• Brock, William H. Phalanx on a Hill: Responses to Fourierism in the Transcendentalist Circle. Diss., Loyola U Chicago, 1996.
  • Buber, Martin (1996). Paths in Utopia. Syracuse, N.Y.: Syracuse University Press. ISBN 0-8156-0421-1.
  • Davis, Philip G. (1998). Goddess unmasked : the rise of neopagan feminist spirituality. Dallas, Tex.: Spence Pub. ISBN 0-9653208-9-8.
  • Desroche, Henri. La Société festive. Du fouriérisme écrit au fouriérismes pratiqués. Paris: Seuil, 1975.
  • Engels, Frederick. Anti-Dühring. 25:1-309. Marx, Karl, and Frederick Engels. Karl Marx, Frederick Engels: Collected Works [MECW]. 46 vols. to date. Moscow: Progress, 1975.
  • Guarneri, Carl J. (1991). The utopian alternative : Fourierism in nineteenth-century America. Ithaca, N.Y.: Cornell University Press. ISBN 0-8014-2467-4.
  • Heider, Ulrike (1994). Anarchism : left, right, and green. San Francisco: City Lights Books. ISBN 0-87286-289-5.
  • Kolakowski, Leszek (1978). Main Currents of Marxism: The Founders. Oxford: Oxford University Press. ISBN 0-19-824547-5.
  • Jameson, Fredric. "Fourier; or; Ontology and Utopia" at Archaeologies of the Future: The Desire Called Utopia and Other Science Fictions. London & New York: Verso. 2005.

External links

1772 in France

Events from the year 1772 in France.

Alphonse Toussenel

Alphonse Toussenel (March 17, 1803 - April 30, 1885) was a French naturalist, writer and journalist born in Montreuil-Bellay, a small meadows commune of Angers; he died in Paris on April 30, 1885.

A utopian socialist and a disciple of Charles Fourier, he was anglophobic and anti-semitic. He was at one time editor-in-chief of the newspaper La Paix, and his studies of natural history served as a vehicle for his political ideas. He was also the brother of teacher and translator Théodore Toussenel. An avowed antisemite, Toussenel's Les juifs rois de l'époque, histoire de la féodalité financière (1845) argued that French finance and commerce was controlled by an 'alien' Jewish presence, typified in the malign influence of the 'Rothschild railroad'. In this, he drew upon a tradition of French socialist antisemitism (as seen in the earlier work of his inspiration Fourier, and Proudhon).

Anna Maria Mozzoni

Anna Maria Mozzoni (5 May 1837 – 14 June 1920) was born in Rescaldina in 1837. Regarded by many as a feminist much of her adult life, she is commonly held as the founder of the woman's movement in Italy. One of the roles she is most known for is her pivotal involvement in gaining woman's suffrage in Italy.

Early in her career Mozzoni embraced the utopian socialism of Charles Fourier. She later defended the poor and championed women's equality, arguing that women needed to enter the workplace to develop the female personality outside of the "monarcato patriarcale" (patriarchal family). In 1864 she wrote Woman and her social relationships on the occasion of the revision of the Italian Civil Code (La donna e i suoi rapporti sociali in occasione della revisione del codice italiano), a feminist critique of Italian family law. In 1877 Mozzoni presented a petition to parliament for woman suffrage. In 1878 Mozzoni represented Italy at the International Congress on Women's Rights in Paris. In 1879 she published her translation from English into Italian of The Subjection of Women by John Stuart Mill. In 1881 Mozzoni joined with other republicans, radicals, and socialists in a call for universal suffrage, including woman suffrage. In 1881 she also founded the League for the Promotion of the Interests of Women (Lega promotrice degli interessi femminili) in Milan to promote a variety of causes of interest to women.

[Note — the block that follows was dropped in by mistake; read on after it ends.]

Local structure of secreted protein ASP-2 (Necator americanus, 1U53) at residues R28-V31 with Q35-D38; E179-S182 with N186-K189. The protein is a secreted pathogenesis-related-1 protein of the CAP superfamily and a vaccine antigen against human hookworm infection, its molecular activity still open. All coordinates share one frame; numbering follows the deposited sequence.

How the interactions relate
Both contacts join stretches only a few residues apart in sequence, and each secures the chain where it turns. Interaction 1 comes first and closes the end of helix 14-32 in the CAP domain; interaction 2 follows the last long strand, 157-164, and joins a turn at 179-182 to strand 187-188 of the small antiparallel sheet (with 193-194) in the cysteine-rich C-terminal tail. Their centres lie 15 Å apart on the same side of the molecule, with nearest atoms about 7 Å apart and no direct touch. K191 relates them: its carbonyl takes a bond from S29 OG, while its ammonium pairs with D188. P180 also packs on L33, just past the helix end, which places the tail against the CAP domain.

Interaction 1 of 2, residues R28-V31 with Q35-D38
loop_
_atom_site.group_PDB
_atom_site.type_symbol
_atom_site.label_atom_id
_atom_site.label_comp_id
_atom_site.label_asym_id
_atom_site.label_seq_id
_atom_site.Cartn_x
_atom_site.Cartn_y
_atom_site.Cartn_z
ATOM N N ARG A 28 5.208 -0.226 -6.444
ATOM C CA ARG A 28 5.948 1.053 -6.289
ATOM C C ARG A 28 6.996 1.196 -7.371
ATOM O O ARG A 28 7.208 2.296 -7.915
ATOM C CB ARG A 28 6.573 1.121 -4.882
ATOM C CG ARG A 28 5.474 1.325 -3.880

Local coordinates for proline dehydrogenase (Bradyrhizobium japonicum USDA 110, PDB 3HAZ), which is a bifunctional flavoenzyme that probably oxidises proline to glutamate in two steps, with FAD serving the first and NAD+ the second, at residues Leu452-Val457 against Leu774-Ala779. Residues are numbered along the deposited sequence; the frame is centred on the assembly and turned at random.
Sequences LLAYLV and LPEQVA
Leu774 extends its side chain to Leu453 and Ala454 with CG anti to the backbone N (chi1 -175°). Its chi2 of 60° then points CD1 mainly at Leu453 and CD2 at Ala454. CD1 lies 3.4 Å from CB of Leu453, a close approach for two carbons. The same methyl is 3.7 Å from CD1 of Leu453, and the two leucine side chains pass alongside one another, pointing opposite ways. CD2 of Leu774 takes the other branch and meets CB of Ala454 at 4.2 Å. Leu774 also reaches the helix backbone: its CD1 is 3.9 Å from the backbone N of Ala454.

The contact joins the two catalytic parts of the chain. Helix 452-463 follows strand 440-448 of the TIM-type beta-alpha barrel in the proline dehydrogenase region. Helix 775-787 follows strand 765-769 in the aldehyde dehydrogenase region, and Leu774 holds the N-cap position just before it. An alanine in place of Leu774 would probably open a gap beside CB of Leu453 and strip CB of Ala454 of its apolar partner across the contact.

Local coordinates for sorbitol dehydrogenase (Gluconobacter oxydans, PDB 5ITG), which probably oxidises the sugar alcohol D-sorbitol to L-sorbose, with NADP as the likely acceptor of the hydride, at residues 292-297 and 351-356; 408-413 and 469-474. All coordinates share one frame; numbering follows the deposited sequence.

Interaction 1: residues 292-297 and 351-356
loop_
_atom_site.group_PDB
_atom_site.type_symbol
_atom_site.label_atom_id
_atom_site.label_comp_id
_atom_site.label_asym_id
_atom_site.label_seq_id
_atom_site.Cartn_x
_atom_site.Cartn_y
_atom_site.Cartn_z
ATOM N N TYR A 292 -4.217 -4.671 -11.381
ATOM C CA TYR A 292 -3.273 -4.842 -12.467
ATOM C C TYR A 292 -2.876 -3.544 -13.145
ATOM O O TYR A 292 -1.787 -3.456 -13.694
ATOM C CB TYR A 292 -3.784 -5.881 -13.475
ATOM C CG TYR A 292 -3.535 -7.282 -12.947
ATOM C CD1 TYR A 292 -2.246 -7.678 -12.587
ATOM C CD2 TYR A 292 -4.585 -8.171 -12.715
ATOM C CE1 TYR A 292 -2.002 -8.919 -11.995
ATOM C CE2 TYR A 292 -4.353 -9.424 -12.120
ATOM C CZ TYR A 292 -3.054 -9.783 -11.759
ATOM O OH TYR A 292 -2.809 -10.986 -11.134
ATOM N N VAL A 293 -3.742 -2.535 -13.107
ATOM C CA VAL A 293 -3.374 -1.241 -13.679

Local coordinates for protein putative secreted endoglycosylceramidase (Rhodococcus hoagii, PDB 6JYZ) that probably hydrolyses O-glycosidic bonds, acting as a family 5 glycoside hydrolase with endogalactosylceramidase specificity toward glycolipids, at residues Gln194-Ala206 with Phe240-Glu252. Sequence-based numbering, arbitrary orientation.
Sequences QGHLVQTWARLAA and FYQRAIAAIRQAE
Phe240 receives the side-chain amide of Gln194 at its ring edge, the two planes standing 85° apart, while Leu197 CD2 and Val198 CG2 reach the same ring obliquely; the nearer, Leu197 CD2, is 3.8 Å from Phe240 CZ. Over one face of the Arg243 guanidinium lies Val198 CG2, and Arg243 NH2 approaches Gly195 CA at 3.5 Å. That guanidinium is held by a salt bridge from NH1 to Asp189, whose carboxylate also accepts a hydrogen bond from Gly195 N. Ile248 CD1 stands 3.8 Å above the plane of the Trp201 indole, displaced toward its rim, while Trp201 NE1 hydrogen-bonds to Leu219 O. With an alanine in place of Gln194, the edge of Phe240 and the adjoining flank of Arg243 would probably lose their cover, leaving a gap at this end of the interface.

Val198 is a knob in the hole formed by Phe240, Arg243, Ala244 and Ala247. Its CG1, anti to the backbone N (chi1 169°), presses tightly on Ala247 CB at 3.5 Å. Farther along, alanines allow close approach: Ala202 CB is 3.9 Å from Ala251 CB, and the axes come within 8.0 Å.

Bob Black

Robert Charles Black Jr. (born January 4, 1951) is an American anarchist. He is the author of the books The Abolition of Work and Other Essays, Beneath the Underground, Friendly Fire, Anarchy After Leftism, and Defacing the Currency, and numerous political essays.

Democratic Association of Victoria

The Democratic Association of Victoria was the first socialist organisation in Australia. The group was founded in February 1872, but it lasted less than a year. Its political outlook was largely utopian socialist. The group borrowed more inspiration from Robert Owen, Charles Fourier and John Stuart Mill rather than Karl Marx and Friedrich Engels. However, the organisation did borrow material from The Communist Manifesto in some sections of its programme. The organisation became the Australian section of the International Working Men's Association in September 1872, the international organisation led by Marx (the 'First International'). George Scammel Manns was the Secretary of DAV. The group published the journal The Internationalist between February-August 1872.The launching of DAV was received with negative reactions from the local mainstream press (which also had expressed hysterical reactions towards the Paris Commune). DAV had connections with trade union groups. It also established a cooperative store and a Needlewomen's Cooperative. After the dissolution of Democratic Association of Victoria, ten months after its founding, it would take a decade until socialism would re-emerge as an organised force. During this period, however, there were many different democratic, republican and pro-land reform groups active. The Democratic Association of Victoria produced some offshoots, such as Victorian Cooperative Association and the Land Tenure Reform League.

Eugenio Tandonnet

Eugenio Tandonnet was a French utopian socialist, who lived in Uruguay and Brazil during longer periods. Tandonnet was a follower of Charles Fourier. In 1845 he founded Revista Socialista in Brazil.

Fourierism

Fourierism is the systematic set of economic, political, and social beliefs first espoused by French intellectual Charles Fourier (1772–1837). Based upon a belief in the inevitability of communal associations of people who worked and lived together as part of the human future, Fourier's committed supporters referred to his doctrines as Associationism. Political contemporaries and subsequent scholarship has identified Fourier's set of ideas as a form of utopian socialism – a phrase which retains mild pejorative overtones.